On speed in the outdoors (after summiting Gannett Peak in 9 hours):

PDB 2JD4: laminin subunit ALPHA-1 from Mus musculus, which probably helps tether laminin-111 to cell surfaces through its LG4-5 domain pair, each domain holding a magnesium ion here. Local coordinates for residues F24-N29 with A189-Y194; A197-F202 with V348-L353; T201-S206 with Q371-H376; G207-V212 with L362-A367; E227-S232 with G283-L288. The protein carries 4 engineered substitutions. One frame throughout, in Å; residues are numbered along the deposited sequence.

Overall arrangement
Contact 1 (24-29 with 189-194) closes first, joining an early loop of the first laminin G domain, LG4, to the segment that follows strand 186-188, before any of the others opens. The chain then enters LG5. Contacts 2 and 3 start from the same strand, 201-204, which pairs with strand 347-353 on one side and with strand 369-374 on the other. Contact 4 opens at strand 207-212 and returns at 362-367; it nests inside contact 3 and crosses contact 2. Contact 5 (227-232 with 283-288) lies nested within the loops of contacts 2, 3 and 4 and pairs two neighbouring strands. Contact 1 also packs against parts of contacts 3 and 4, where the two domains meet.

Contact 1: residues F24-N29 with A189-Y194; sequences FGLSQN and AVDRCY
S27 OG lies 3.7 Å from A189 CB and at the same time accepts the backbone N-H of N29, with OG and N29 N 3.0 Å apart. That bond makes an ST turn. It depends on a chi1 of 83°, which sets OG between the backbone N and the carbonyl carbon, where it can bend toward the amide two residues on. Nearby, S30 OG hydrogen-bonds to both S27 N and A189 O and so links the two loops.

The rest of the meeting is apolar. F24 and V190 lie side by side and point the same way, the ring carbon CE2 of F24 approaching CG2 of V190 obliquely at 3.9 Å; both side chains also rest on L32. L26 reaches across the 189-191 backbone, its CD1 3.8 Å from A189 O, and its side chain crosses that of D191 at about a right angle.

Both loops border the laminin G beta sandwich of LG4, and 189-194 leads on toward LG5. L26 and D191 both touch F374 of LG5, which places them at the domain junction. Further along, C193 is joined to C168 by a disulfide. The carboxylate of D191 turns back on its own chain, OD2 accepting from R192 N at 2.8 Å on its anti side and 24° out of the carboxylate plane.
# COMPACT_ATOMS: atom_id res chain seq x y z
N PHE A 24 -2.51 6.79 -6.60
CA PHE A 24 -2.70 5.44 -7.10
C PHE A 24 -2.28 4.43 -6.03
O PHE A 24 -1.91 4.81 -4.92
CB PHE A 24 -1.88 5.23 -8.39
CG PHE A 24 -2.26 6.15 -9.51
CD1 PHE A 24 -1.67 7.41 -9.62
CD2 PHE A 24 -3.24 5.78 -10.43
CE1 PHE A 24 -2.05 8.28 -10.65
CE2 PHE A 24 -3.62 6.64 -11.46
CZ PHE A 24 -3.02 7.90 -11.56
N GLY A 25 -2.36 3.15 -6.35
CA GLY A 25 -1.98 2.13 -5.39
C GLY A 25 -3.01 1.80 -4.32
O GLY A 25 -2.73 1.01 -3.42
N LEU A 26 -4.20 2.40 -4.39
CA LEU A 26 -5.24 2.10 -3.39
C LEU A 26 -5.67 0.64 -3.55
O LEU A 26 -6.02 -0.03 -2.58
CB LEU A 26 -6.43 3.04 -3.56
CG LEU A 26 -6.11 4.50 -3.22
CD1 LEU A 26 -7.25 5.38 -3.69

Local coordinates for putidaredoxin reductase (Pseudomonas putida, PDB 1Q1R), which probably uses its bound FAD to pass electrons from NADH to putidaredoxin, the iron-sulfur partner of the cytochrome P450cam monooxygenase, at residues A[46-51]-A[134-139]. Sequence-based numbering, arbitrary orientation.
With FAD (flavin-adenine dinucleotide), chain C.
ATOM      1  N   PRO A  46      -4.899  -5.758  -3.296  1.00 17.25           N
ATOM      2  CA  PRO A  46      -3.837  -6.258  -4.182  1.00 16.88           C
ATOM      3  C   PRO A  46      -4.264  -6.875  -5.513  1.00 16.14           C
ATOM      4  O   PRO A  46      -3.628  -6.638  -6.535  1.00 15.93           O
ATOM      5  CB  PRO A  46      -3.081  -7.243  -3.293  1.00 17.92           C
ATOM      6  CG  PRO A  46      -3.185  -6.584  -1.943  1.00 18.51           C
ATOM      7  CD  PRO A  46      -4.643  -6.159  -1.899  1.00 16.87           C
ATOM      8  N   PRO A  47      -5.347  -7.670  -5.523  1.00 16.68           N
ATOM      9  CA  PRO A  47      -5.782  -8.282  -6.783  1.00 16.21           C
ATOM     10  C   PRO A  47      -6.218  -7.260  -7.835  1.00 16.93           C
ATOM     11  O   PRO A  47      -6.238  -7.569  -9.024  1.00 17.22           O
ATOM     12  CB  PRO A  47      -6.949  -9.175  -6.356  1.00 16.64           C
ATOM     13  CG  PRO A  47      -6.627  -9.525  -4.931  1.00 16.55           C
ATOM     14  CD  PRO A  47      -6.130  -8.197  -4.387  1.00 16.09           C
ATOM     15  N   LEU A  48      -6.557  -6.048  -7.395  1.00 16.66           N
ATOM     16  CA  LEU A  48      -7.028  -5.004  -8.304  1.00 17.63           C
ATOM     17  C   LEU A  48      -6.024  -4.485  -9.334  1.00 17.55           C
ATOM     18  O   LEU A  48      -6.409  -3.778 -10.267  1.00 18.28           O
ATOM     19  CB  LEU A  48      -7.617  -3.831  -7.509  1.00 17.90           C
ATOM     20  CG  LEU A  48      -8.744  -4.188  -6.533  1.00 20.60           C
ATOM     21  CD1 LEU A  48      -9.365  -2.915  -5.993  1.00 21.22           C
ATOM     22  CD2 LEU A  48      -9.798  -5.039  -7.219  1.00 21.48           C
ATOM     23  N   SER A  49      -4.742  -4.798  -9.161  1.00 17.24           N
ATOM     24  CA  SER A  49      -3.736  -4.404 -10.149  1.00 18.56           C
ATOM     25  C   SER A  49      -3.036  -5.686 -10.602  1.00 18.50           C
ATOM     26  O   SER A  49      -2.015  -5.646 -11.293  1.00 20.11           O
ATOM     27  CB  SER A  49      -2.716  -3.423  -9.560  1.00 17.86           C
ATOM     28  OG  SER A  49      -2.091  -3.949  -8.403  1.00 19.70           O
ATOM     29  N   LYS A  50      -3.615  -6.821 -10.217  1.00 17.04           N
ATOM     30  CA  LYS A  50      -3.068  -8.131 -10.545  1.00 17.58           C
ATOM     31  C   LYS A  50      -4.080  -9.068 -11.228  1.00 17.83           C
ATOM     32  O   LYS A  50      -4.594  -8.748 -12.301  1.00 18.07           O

I used to be of the opinion that speed isn’t important. And, in an absolute sense, I don’t think it is. In a relative sense, however, I think that one’s speed does matter. This is because–relative to one’s innate ability–striving to operate as close to that ability as possible requires a level of commitment to the craft and presence in the moment that I have yet to achieve by other means. For instance, because I wanted to move quickly when climbing Gannet (or any mountain), I made a point to study the map carefully, read other trip reports, solicit advice from friends who had already made the outing. Not to mention spending countless hours in the mountains building skill and fitness (and having fun!). Without the impetus of speed I would’ve undoubtedly taken a more lackadaisical approach that likely would’ve left me irresponsibly underprepared, with less respect for the mountain, and, ultimately, less connected to both the landscape and the community of enthusiasts who venture into this gem of a mountain range. Going fast requires–above all else–paying attention, and achieving that fleeting measure of grace where my effort and abilities are meshed perfectly with the challenge is a huge motivating factor in what I do. I find that this practice of paying attention is one of the more instructive and valuable takeaways that a trip to the mountains offers me. Plus, I’m just really inspired by wild landscapes.